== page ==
by Conner Forrest, TechRepublic
Researchers in the Malware Laboratory of Ben-Gurion University of the Negev (BGU) in Israel have developed a method for detecting malicious emails which they say is more effective than the top 60 antivirus engines on the market. Current email solutions use rule-based methods and don’t analyze other elements of the message, Nir Nissim, head of the Malware Lab at BGU, said in the release. Additionally, he said, “existing antivirus engines primarily use signature-based detection methods, and therefore are insufficient for detecting new, unknown malicious emails.”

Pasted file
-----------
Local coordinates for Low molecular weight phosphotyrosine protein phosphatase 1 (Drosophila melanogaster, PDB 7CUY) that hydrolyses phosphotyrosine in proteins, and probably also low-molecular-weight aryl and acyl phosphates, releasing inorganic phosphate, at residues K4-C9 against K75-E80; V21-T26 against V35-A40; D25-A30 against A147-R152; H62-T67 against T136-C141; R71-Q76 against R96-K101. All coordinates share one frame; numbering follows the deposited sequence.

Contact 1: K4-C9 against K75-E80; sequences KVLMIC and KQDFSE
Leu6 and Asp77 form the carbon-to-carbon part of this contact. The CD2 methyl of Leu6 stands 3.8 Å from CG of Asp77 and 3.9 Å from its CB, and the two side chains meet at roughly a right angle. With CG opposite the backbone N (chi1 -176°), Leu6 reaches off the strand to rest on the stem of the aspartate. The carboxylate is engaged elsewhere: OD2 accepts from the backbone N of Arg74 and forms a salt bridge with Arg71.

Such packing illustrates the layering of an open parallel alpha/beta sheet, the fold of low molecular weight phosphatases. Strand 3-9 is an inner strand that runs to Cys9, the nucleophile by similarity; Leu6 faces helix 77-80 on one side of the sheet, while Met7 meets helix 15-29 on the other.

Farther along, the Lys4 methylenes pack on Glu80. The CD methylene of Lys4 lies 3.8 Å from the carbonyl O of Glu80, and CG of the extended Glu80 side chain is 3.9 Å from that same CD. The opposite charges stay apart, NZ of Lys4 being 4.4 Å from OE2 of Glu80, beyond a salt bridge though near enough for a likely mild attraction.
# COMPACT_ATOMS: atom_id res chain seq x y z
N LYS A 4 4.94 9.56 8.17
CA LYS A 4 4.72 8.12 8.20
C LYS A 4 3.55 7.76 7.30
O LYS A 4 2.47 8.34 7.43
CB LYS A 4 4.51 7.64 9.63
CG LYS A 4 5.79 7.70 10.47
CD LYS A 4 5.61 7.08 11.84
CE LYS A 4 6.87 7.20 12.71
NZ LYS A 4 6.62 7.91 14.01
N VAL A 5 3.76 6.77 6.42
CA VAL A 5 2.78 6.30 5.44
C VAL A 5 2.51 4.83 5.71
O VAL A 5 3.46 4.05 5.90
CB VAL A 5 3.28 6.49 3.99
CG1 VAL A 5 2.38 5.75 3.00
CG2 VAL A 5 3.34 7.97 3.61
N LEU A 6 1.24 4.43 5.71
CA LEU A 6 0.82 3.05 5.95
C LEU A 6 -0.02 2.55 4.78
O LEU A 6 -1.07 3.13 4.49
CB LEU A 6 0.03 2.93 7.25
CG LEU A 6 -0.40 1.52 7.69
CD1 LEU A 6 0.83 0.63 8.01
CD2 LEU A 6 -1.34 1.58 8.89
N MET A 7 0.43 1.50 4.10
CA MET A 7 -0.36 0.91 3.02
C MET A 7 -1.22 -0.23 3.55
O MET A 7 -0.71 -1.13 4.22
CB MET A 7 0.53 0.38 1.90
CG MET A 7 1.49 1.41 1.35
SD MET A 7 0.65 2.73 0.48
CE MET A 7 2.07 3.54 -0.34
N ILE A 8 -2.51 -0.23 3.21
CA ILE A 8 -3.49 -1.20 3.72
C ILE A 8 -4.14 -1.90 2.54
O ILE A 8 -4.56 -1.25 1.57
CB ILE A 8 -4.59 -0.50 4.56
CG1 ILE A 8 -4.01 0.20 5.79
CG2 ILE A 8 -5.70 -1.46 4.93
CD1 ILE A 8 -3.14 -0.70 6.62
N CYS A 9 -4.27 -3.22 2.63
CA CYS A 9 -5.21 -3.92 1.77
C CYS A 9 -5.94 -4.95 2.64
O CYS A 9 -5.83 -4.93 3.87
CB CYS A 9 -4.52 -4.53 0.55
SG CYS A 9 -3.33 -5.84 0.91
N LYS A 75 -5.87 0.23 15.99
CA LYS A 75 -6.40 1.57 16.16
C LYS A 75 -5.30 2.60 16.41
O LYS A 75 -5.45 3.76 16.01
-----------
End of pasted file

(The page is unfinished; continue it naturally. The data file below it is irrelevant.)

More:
The new Email-Sec-360° system is built on machine learning principles and operates without Internet access; it relies on 100 email features to detect a malicious message. The researchers built the detection model using 12,835 malicious emails and 20,307 benign emails, collected between 2013 and 2016.
During testing, the researchers found the system beat the next-best solution by 13%. BGU’s Nir Nissim says the researchers hope to extend their research by “integrating analysis of attachments such as PDFs and Microsoft Office documents within Email-Sec-360°, since these are often used by hackers to get users to open and propagate viruses and malware.” Read report.